Man Up

There seems to be a movement lately, specifically opposed to phrases such as “man up”. The assumption behind this is apparently that saying a man should be strong, confident, responsible, ambitious, etc. somehow implies that women are the opposite of these things. While I’m all for gender equality and believe women are capable of matching men in most of these categories (with physical strength being the only exception), this seems to be leading to young men being taught that these values are bad. Due to this, the vast majority of young men either fit into the category of “nice guys” (read emotionally weak) and “bad boys” (emotionally abusive) with a growing segment in between of pick up artists (nice guys pretending to be bad boys for the purposes of getting women to sleep with them and corollaries in the workplace and among non-romantic relationships).

The concept of traditional masculinity as somehow harmful seems to be based entirely on the brutish outliers who may beat their wives or commit rape. I find this equation of anyone displaying masculine traits to such depraved examples deeply offensive. Honorable, manly men have always been the ones to stand up to defend women from the threats they face as a result of their inherent physical and economic disadvantage. To say those men are no better than the ones who would do the same women harm is unconscionable. Men come in all types, of course, and there will always be some who use their advantages to cause harm, but there will doubtlessly be more who condemn the brutes and even a few noble men who actively fight against them. That is, of course, assuming those noble men aren’t trapped in the mentality of the nice guy.

Thankfully, there’s a small, but growing, population of men trying to man up. Some came by this naturally but I imagine the majority, myself included, are reformed nice guys who’ve found a better approach to getting respect (from others and themselves) than those who are just playing at being bad boys.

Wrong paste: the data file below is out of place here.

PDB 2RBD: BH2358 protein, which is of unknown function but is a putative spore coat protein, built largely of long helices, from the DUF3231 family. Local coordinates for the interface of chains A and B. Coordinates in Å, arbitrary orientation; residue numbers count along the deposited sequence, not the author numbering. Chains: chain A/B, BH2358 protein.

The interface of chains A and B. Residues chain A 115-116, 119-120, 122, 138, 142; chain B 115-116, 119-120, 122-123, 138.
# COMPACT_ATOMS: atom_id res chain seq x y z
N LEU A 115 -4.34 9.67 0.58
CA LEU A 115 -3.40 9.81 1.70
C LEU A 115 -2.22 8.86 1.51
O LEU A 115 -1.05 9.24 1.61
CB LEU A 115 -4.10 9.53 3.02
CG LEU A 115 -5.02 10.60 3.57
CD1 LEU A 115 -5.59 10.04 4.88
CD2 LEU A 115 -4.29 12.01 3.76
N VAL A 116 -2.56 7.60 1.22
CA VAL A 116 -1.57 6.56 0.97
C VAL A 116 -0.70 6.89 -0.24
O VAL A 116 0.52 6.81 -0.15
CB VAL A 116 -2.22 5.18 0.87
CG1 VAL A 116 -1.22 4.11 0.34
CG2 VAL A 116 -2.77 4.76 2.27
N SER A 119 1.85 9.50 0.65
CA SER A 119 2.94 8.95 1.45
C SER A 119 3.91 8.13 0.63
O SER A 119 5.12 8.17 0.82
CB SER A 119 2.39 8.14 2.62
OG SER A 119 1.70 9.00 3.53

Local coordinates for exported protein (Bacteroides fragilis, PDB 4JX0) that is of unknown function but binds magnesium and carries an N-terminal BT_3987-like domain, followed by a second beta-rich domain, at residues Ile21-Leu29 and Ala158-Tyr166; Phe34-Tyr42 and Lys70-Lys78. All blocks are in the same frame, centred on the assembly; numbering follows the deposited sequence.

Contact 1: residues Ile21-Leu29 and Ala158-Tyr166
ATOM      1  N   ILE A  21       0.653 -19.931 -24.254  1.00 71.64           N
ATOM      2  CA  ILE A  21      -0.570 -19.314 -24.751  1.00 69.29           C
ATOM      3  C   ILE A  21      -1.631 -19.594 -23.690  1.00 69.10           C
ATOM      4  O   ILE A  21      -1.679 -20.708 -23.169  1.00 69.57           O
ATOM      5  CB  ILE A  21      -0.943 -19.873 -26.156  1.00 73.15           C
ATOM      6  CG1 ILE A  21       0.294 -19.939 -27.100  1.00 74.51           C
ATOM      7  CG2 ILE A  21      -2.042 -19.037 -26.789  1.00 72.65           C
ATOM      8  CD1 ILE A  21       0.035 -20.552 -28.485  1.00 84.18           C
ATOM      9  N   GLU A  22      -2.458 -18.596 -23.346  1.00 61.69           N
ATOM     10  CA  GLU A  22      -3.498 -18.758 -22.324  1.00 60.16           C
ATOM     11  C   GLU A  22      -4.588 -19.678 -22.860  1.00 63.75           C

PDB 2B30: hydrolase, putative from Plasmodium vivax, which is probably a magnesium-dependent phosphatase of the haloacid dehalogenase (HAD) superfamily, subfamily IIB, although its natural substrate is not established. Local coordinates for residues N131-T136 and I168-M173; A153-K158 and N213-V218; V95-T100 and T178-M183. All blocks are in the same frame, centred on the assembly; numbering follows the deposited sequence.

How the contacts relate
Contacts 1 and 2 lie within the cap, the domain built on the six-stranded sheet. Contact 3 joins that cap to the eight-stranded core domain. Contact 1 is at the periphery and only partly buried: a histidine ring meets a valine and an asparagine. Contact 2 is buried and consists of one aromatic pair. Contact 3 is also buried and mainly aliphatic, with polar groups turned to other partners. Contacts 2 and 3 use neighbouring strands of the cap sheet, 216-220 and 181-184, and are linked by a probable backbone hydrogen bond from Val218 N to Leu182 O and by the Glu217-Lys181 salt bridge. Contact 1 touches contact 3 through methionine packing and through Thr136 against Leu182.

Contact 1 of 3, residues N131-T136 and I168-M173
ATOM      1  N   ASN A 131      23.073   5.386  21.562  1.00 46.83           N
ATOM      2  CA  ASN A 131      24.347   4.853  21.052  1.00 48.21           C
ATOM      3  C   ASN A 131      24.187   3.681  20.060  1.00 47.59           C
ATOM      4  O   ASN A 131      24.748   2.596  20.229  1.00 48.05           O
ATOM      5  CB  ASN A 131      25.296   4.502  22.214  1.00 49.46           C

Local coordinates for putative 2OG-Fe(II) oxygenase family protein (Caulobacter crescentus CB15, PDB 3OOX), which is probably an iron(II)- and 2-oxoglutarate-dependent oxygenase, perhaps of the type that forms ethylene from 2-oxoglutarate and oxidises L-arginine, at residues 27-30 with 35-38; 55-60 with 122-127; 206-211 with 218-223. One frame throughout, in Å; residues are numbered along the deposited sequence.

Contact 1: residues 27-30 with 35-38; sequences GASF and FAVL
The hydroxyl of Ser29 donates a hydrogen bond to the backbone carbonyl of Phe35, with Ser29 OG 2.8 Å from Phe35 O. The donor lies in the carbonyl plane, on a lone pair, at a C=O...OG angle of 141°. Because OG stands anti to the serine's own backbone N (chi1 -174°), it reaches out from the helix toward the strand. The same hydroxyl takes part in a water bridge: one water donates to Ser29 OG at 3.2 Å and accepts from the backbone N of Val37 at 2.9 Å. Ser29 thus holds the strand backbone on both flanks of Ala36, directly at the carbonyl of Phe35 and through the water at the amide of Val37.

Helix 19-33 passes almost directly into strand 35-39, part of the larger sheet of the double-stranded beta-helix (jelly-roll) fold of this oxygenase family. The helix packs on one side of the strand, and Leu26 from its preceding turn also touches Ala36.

These men are working to improve themselves rather than follow the same old routine while blaming the world around them for their shortcomings. Those who aren’t happy with their physical strength commit to a dedicated weight lifting routine. Those who are shy around women make it a point to talk to women who intimidate them without following a formula handed to them by some morally bankrupt pick up guru. Those who are unhappy with their knowledge or mental acuity read thought provoking books and engage in mental games. Those who are completely happy with every aspect of their being recognize that happiness as a sickness and work to identify their flaws so they can then work to improve on them. This is what it takes to be a respectable man.

While I’m reluctant to blame feminism for the degradation of respectable masculinity, the new wave movement is at least a suitable marker for the time things started changing. When my father, born in 1952, fell off a building he was painting, temporarily losing the use of one arm (I actually forget which as this was about 25 years ago) no one had to tell him to man up. He stood up, lit a cigarette, and waited for the boss to check in later on in the day so he could get a ride to the hospital (cell phones being few and far between in those days). If I were in the same position, I likely would have cried for a bit before breaking the customer’s window so I could go in and use their phone to deal with the emergency situation, causing a horrible blow to the company image (though that wouldn’t actually happen as I would have quit my job rather than put myself in a position where falling that far was a possibility in the first place; just the idea of falling terrifies me).

Like myself, men today (at least the under forty crowd) don’t seem to be out in the world being men. Instead, we find a job with a decent pay level (or the best we can get) and reasonable job security and spend our forty hours a week there so we can then spend the remaining 128 sitting at home, watching TV and maybe eating, drinking, and smoking too much. I’m endeavoring to change that myself, though I’ve struggled with the difficulty in altering one’s mindset, and I encourage others to do the same.

Whether your failings as a man are due to the influences of feminism, overly cautious parenting, or just too much time spent in the emotional escapism of watching TV, it’s up to you to fix it. Read daily, join a gym and commit to a dedicated training program, learn new skills, pick up a hobby that involves being productive (and maybe even profitable) and take a moment to say hi to that pretty girl (or that pretty boy, your position as a man is in no way predicated on your sexual preference) that would probably never give you the time of day. Take steps to make yourself uncomfortable so you can become better. Coddling is for children.